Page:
Canada’s House of Commons announced it has passed a bill that would force carriers to provide the US with passenger information for those travelling to US destinations (Postmedia News, 03-Mar-2011). The bill reportedly passed by a vote 246 to 34. It now moves to the Senate for consideration. The legislation is designed to amend Canada’s Aeronautics Act and gives the US the final say on who gets to travel on Canadian services that pass over its airspace.
Canada passes bill forcing carriers to provide passenger information to US
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US-China open skies: a window in 2019 – alignment of airline partnerships & airport infrastructure
The year 2019 presents a possible opening for China and the United States to sign an open skies agreement. This would principally lift restrictions on flights between the countries – important, since both nations have saturated primary traffic rights and there have been unsuccessful negotiations to expand the allotment.
Most importantly, open skies is a prerequisite for US approval of US-China airlines' joint ventures with antitrust immunity. These partnerships permit airlines to coordinate networks and pricing jointly – which, they say, increases consumer choice, but which other groups worry reduces competition, after experience in the trans-Atlantic market.
Perhaps paradoxically, the lure of a JV will mean that the airlines lobby their governments for open skies that might eventually reduce competition. US airlines will want greater slot availability at Shanghai and Beijing, which could occur in 2019.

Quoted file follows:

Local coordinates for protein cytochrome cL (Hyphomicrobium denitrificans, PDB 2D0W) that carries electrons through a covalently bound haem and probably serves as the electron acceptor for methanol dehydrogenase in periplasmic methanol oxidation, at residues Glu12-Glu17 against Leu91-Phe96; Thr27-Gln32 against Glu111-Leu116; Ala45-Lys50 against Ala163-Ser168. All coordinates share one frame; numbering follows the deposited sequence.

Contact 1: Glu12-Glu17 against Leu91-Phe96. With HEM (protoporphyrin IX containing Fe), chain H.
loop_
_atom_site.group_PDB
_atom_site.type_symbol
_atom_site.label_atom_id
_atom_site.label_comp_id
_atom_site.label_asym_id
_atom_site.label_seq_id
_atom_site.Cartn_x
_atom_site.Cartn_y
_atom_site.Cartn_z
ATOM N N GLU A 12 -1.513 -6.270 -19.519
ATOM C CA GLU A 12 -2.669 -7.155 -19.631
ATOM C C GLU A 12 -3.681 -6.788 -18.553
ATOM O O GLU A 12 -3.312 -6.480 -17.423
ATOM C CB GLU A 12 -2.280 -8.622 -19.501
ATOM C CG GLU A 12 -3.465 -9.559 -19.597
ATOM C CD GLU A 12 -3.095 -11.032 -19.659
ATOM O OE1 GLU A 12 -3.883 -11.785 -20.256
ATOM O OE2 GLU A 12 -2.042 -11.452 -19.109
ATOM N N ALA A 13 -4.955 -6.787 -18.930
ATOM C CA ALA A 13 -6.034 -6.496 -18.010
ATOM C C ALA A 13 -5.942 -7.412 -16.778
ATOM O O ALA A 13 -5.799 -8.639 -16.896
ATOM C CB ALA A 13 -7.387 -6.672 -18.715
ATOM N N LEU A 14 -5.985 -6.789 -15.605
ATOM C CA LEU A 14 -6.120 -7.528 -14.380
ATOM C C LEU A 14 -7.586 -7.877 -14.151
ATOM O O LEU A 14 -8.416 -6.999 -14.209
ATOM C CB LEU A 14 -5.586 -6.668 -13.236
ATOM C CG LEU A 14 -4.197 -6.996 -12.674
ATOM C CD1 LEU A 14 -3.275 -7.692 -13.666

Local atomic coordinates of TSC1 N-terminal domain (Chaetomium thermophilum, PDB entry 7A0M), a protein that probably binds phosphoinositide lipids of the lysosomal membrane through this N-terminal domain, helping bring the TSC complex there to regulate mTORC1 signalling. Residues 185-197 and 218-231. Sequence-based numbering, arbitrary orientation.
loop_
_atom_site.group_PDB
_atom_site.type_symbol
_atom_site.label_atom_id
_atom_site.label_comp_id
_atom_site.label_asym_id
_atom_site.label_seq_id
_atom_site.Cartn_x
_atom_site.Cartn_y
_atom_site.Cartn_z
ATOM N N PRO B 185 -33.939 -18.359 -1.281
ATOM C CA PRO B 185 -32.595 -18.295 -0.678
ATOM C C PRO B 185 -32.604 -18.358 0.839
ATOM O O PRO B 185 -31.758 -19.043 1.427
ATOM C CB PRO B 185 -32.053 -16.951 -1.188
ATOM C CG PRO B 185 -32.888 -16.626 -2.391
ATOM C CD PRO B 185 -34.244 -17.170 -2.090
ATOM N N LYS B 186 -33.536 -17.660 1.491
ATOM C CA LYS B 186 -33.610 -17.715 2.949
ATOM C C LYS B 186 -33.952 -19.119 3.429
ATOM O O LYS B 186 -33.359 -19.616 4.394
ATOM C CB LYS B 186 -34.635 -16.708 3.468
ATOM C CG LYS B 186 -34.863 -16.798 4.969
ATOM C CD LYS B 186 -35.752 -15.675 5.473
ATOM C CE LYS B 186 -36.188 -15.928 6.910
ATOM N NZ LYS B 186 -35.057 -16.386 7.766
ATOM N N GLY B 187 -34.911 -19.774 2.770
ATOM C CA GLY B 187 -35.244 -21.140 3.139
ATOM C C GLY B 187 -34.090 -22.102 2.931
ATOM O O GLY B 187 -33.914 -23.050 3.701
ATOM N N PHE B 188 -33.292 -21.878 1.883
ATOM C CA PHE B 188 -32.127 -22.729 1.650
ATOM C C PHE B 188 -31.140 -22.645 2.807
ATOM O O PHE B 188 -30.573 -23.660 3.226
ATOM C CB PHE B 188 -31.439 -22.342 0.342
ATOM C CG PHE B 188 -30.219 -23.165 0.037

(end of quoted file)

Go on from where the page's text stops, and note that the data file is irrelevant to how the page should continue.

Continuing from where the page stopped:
Finally, airlines will need to have confidence in a shared future with their partner. China Eastern is close to Delta, while China Southern has a young partnership with American Airlines. Air China, however, does not feel close to United Airlines, which has the highest presence of its own metal in the market. Air China questions whether United actually wants open skies. There is unlikely to be any government deal without the support of Air China, the flag carrier, and a major airline that enjoys a close relationship with the regulator.
CAPA Americas Aviation Summit – navigating uncertainty in the era of Trump and changing tides
Aviation industry leaders and stakeholders will debate the shape of aviation in the Americas in a post Trump world. There is only one event in North America this year offering great insights into new trends and challenges emerging from the new US presidential administration and the churning global aviation markets. This takes place at the annual CAPA Americas Aviation Summit, to be held in Orlando, Florida on 4/5-April-2017.
The next few years for aviation in the Americas are filled with uncertainties, ranging from potential fallout from President Trump’s trade and travel policies to Brexit and the future shape and direction of US-China aviation relations.
“Information is the resolution of uncertainty” - Claude Shannon. Don’t miss this opportunity to gather crucial intelligence necessary for shaping the Americas aviation industry during the next decade.
Highlights from the comprehensive summit include: